Boston Mayor Marty Walsh Doesn’t Have the Courage to Manage the City’s Parking

Garage prices in Boston are much higher than on-street parking, which makes it worth drivers' time to circle endlessly for a curbside space. Image: Parkopedia
Garage prices in Boston are much higher than on-street parking, which makes it worth drivers' time to circle endlessly for a curbside space. Image: Parkopedia

Boston Mayor Marty Walsh may kill the city’s experiment with managing the price of on-street parking, according to local news sources.

The city’s pilot program raises rates for curbside parking where and when demand is highest, in an effort to encourage turnover and prevent double-parking and traffic caused by drivers searching endlessly for open spots. The approach is based on the research of economist Donald Shoup, which several large American cities — most famously San Francisco — have translated into smarter parking management programs over the past decade.

Walsh told Hillary Chabot at the Boston Herald that the “first information I got back on the pilot didn’t necessarily show that it was doing what we thought it would do,” but he couldn’t say what the effect of the program has been:

“We did it for two reasons, one was to cut down on congestion on the roads and two was to open up spaces on Newbury Street,” said Walsh, adding that while it’s opened up some parking spaces, “I don’t know if it’s necessarily cut down on congestion.”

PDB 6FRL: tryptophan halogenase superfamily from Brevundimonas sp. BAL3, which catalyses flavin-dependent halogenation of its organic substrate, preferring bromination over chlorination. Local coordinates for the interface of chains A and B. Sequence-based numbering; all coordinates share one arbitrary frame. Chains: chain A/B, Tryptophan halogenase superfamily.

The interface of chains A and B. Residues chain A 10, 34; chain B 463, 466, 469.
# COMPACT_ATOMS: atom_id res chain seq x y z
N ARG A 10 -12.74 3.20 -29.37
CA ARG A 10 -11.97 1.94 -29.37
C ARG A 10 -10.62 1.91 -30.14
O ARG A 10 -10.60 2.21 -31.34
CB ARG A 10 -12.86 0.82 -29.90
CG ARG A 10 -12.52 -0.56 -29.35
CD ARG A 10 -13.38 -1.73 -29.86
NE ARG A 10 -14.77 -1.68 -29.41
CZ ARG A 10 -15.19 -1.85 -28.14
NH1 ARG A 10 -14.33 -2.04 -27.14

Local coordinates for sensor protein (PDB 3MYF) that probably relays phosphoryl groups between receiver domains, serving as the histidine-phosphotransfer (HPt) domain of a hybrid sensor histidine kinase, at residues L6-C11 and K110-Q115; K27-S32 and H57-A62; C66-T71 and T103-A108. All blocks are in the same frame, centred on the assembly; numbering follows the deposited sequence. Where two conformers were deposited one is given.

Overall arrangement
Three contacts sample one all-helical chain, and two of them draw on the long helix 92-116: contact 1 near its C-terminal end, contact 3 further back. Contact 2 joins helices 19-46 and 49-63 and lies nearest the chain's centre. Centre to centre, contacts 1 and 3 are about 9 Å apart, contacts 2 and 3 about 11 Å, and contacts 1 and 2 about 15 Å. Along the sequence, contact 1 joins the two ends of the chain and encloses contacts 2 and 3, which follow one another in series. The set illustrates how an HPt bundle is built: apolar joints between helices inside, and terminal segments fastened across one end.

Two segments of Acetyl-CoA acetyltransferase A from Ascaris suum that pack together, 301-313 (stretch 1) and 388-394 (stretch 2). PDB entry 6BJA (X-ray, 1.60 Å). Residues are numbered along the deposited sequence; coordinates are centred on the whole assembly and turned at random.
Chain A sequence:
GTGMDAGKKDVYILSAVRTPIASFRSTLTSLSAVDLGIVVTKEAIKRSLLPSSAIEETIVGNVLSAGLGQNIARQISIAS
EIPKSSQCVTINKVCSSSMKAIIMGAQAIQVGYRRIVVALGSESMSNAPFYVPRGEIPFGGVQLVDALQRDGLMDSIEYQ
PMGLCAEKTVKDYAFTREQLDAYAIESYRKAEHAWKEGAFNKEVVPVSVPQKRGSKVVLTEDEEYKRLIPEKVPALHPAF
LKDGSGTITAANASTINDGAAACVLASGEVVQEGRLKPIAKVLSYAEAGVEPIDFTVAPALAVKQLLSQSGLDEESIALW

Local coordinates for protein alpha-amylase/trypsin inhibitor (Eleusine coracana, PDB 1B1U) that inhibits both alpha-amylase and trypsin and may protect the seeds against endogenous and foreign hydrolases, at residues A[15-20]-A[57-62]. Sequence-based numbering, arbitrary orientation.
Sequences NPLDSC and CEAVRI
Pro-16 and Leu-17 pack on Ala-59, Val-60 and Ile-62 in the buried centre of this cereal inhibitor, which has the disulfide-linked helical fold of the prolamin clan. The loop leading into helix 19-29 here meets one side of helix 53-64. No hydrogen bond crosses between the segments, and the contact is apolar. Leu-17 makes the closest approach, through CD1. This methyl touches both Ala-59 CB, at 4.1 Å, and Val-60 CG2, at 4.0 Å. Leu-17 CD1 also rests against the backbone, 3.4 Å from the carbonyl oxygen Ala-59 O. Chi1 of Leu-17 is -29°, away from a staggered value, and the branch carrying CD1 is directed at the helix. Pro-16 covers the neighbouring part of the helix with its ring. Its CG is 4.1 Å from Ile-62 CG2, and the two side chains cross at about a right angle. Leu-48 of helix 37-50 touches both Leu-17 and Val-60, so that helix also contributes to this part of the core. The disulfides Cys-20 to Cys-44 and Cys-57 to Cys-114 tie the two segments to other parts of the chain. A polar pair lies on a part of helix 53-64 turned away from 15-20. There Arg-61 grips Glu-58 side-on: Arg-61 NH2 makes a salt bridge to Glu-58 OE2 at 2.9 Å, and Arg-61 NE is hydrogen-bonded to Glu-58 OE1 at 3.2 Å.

City Hall hasn’t released data on the pilot, and we have yet to hear back from Boston DOT after requesting the results so far. Given the lack of transparency by the city, it’s hard to tell what’s going on, but Walsh implies that the program increased parking turnover without making a major impact on congestion. If so, that’s still significant — it could mean that more people are able to use the same number of parking spaces.

Managing the price of parking often requires some trial and error. It’s entirely possible that prices of up to $3.75 per hour in Boston’s busiest areas weren’t high enough to change behavior much. Or maybe parking turnover did increase and cruising for spaces decreased, but other factors led congestion to stay constant.

What’s troubling is that Walsh seems to have reached a conclusion without fairly assessing the program and trying to make it work. Instead policy decisions are being dictated by complaints about higher parking rates, resistance from local council members, and car-centric coverage like the Herald’s story (lede: “Boston drivers could get relief from sky-high parking meter fees…”).

In San Francisco, the SFPark program led to greater on-street parking availability and less cruising for spaces, and in New York, PARK Smart has been shown to increase parking turnover and reduce traffic. The same principles at work in those cities should apply in Boston as well. If Walsh ends the parking management program at the end of the year, it says more about his lack of courage than the policy he’s abandoning.

More recommended reading today: The Urbanist reports that Sound Transit in Seattle is expanding its formal “busking program” for performers who want to entertain riders. And at Atlanta is the City, Darin Givens explains how uncomfortable a relatively short walk can still be in downtown Atlanta, especially with children.

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